Arrow-right Camera
The Spokesman-Review Newspaper
Spokane, Washington  Est. May 19, 1883

Spokane County deputy who alleged firing was retribution for sheriff candidacy pulls out of race

Students and parents walking to Moran Prairie Elementary were met by Spokane County Sheriff Deputy Craig Chamberlin and others handing out flashing lights, glowing wristbands and bags during “Walk To School Day” on October 6, 2010. Chamberlin, who announced his candidacy for sheriff earlier this year, announced recently that he had opted not to run.  (Christopher Anderson/The Spokesman-Review)

A longtime Spokane County Sheriff’s Office deputy who was fired soon after he filed to run for sheriff in February pulled his name from the race leaving one candidate running for the office.

Craig Chamberlin announced his decision Thursday on his Facebook page.

“I understand this is going to upset and surprise thousands of people so let me try to explain,” he wrote. “I was put through an investigation, over the holidays, that lasted around three months. Prior to this, I had the most rewarding career with the citizens of the inland northwest having emceed numerous events, being invited to speak for numerous groups, providing traffic reports and ‘Ask Deputy Craig’ sessions on two different television networks, radio stations, the list goes on and on.”

In much of his 22-year career with the sheriff’s office, Chamberlin was a sheriff’s office spokesman and became well-known to the public through numerous TV and radio appearances on behalf of the office.

Sheriff Ozzie Knezovich said in February he terminated Chamberlin for lying during an internal investigation last year. Chamberlin denied the accusation.

Chamberlin received a handwritten letter from Richard Wright, his daughter’s club volleyball coach, asking him to write a character reference letter. The request from Wright was “very vague,” according to Chamberlin, who said Wright didn’t specify what he was charged with or where the case was in the judicial process.

Wright was awaiting trial on felony child pornography charges at the time. Wright pleaded guilty to receipt of child pornography Feb. 16.

Chamberlin wrote the letter on behalf of Wright in early September, which he said in February was a “misjudgment.”

“I trusted a man I have known since high school and got burned. Period,” Chamberlin wrote on his Facebook post Thursday. “I honestly don’t have any hatred towards you and sincerely hope you get the help you need. Yes, it cost me a career I embraced for almost twenty-five and a half years, basically half my life. However, it has taught me one thing I thought I’d never say. The longer I am away from this job, the less I miss it.”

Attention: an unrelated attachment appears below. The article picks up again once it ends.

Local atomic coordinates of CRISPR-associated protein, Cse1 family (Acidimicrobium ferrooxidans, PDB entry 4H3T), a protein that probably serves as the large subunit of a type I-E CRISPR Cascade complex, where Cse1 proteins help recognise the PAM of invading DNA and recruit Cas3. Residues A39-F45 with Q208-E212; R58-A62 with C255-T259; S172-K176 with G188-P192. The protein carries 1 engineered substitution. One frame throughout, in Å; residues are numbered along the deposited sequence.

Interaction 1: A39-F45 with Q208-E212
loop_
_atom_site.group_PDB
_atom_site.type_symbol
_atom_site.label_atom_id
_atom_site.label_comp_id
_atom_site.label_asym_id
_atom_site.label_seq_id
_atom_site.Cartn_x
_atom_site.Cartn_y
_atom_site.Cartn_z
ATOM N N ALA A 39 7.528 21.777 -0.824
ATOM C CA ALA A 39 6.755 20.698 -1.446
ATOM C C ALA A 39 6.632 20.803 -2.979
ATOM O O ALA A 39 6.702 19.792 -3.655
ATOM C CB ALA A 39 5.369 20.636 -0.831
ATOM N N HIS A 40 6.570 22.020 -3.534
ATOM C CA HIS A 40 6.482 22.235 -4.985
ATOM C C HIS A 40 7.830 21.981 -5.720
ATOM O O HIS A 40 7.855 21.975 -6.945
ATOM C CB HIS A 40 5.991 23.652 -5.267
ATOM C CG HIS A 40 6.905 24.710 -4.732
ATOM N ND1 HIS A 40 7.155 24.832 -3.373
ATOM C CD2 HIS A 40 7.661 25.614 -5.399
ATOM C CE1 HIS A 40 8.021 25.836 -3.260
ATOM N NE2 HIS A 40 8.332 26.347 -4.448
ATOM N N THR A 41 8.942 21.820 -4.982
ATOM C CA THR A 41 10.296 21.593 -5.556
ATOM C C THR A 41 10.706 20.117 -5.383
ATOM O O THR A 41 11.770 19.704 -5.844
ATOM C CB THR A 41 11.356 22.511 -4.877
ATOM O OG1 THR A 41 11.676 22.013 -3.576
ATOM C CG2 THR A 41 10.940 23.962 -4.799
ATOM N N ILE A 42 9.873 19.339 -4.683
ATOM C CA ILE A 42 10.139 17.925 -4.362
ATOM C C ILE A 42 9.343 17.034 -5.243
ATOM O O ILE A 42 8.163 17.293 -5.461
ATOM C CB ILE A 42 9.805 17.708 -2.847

Chamberlin, who is divorced and has three daughters, wrote that he has a wedding to prepare for this summer, another “big announcement coming soon” and he has lived his life for his daughters since his divorce.

“If you think I would openly support a person charged with the charges involved in this case, I don’t know what to tell you,” he wrote.

Chamberlin wrote that he had no reason not to trust Wright and did not know it would end up the way it did.

“Regardless of what you hear or want to believe I had no idea what the situation surrounded,” Chamberlin wrote. “I never interjected myself because it was not only not my investigation, I had no idea there was an investigation. I trusted you, I should have asked the one simple question of what was going on, I didn’t, and the rest is history based off subjective thinking and assumptions.”

The investigation found that Chamberlin violated five department policies. Writing the letter was conduct that destroyed public respect and confidence in the operation of police services, according to documentation provided by Knezovich.

Chamberlin received a 320-hour suspension for that violation.

Secondly, he was accused of lying and making misleading statements to investigators, a terminable offense.

He also was found to have violated special notification requirements to let his supervisor know he had been requested to provide information on behalf of the defense. Knezovich previously said deputies are required in that case to notify the department, that would then advise them of the best course of action.

Lastly, Chamberlin was found to violate policies related to sick and administrative leave. While on administrative leave, Chamberlin had a nonemergency medical procedure that made him unavailable during contracted hours. He didn’t notify the department or put in for sick time, which are both policy violations.

Chamberlin filed paperwork Feb. 11 to run for sheriff with the Public Disclosure Commission and was terminated Feb. 15. Chamberlin said he believes the firing was politically motivated. Knezovich won’t run for a fifth term in this year’s election and endorsed Spokane County Undersheriff John Nowels to replace him. Nowels is now the lone candidate who has announced his candidacy for the position.

Chamberlin also thanked members of the community in his post. He said he hopes he has brought laughs and education when they invited him into their home, car or computer.

“In closing, it has been an incredible ride, and other than the past three months or so, I would not give up the countless friendships and memories this community and this job has blessed me with,” he wrote. “Although I won’t be able to help you out in times of need any longer, I’m not going anywhere. I’ll always be around!”